CHARLOTTE, N.C. —Lowe's Inc. is closing 20 stores and opening fewer than half of the new stores it had planned in the coming years, the company said Monday.
Monday's move will cost 1,950 workers their jobs, the company said. Lowe's will pay costs between $100 million and $130 million to exit leases for the affected stores, adjust inventory and terminate employees.
None of the three Lowe's stores in Wichita or the store in Derby is slated for closure.
"Closing stores is never easy, given the impact on hard-working employees and local communities," said Lowe's CEO Robert Niblock. "However, we have an obligation to make tough decisions when necessary to improve profitability and strengthen our financial position."
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Lowe's, the nation's second-largest home improvement store, has also shaken up its top management recently, streamlining its structure as the company seeks to improve its performance against larger rival Home Depot.
Lowe's has already closed 10 of the stores, which the company said were underperforming, and the remaining 10 will close within a month after selling off their inventory. Lowe's is on track to open 25 stores this year, and will operate about 1,725 stores after the closings.
The company also issued a gloomier outlook for the rest of the year, cutting its earnings forecast for the second time in two years. When the company announced second-quarter results in August, it lowered its fiscal year outlook by 10 to 14 cents, to between $1.48 and $1.54 per share. Monday, Lowe's said the store closings could lop off an additional 17 to 20 cents from the year's earnings.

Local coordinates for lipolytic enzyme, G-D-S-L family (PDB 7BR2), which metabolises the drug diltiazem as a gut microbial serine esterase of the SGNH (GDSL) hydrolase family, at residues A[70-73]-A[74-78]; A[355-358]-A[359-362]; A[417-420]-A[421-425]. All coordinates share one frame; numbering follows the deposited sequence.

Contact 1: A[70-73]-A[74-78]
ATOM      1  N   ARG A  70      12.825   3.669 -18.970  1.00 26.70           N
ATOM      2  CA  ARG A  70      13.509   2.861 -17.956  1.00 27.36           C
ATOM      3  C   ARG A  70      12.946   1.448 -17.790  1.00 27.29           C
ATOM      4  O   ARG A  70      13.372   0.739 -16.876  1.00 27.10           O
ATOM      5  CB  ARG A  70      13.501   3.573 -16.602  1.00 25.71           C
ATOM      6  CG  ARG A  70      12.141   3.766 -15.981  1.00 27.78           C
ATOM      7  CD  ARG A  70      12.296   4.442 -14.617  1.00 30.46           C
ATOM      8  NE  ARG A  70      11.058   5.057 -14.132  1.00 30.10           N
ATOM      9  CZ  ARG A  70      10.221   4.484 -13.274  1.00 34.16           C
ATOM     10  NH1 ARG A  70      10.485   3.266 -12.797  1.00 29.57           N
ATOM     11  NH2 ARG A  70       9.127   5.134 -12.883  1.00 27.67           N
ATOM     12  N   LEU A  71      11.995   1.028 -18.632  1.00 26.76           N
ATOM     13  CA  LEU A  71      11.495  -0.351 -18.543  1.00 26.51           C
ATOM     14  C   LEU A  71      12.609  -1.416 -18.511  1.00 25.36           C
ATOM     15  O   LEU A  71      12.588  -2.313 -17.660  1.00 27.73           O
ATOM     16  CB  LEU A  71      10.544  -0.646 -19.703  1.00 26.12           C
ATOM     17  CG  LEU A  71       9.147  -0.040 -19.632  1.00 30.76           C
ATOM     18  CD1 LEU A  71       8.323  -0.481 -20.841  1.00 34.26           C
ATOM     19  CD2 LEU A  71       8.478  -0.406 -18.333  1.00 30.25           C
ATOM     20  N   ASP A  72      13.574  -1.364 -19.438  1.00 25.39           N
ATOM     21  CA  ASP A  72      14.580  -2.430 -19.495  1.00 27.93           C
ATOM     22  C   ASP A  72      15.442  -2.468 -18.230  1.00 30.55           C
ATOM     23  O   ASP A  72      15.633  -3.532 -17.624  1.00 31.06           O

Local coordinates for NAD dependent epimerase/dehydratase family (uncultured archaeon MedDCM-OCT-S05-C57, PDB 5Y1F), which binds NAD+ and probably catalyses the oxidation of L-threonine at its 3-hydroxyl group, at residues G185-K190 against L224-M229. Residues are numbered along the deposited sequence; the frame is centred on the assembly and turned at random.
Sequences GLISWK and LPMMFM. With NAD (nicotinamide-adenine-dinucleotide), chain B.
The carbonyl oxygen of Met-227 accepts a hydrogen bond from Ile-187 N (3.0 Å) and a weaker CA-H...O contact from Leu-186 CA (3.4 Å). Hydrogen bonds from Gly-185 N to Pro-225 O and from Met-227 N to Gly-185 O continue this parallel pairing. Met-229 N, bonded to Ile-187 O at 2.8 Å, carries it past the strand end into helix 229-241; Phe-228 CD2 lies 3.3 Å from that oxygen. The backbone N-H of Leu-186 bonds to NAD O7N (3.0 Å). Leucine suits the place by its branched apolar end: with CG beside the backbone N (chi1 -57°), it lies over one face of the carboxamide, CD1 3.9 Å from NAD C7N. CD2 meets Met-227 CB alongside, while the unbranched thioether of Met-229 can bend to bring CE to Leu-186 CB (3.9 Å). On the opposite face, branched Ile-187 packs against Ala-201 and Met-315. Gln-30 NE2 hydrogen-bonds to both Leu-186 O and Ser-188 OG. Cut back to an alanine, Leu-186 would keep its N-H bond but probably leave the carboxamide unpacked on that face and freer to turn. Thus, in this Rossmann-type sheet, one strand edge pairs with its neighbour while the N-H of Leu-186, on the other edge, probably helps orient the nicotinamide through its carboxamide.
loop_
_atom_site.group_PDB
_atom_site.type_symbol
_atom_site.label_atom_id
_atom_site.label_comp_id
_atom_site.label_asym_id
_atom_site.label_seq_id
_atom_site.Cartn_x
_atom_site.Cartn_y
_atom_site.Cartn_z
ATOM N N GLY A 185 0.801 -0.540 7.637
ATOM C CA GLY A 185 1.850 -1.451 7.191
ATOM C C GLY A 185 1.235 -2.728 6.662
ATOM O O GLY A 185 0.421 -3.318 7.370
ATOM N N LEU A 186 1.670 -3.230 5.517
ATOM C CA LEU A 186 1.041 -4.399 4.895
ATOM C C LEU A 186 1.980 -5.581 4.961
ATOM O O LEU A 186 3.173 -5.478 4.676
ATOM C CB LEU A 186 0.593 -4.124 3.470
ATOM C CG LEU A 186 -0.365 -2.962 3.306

Lowe's also said Monday that it has "discontinued a number of planned new store projects" and will open only 10 to 15 new stores in North America in the coming years. That's down from the retailer's former goal of 30 new stores a year.
Lowe's has trailed Home Depot recently. While Lowe's posted an $830 million profit last quarter — down $2 million from the year before — the company said sales at stores open a year or more also fell slightly.
Home Depot, on the other hand, posted results that beat analysts' expectations, with profits and same-store sales growing. The retailer also raised its forecast for the rest of the year.
Lowe's has announced a string of changes to boost its performance over the past few months. Three senior vice presidents recently left the company in a management reshuffling, and the company cut the number of geographic regions its stores are divided into from 21 to 14 — a structure that more closely resembles Home Depot. Lowe's also laid off about one manager in each of its stores, flattening the in-store management structure.
Lowe's also issued 42,000 iPhones to in-store associates, which they can use to answer customer questions, track inventory and complete sales. And last month, Lowe's debuted a new advertising and branding campaign, with the tagline "Never Stop Improving."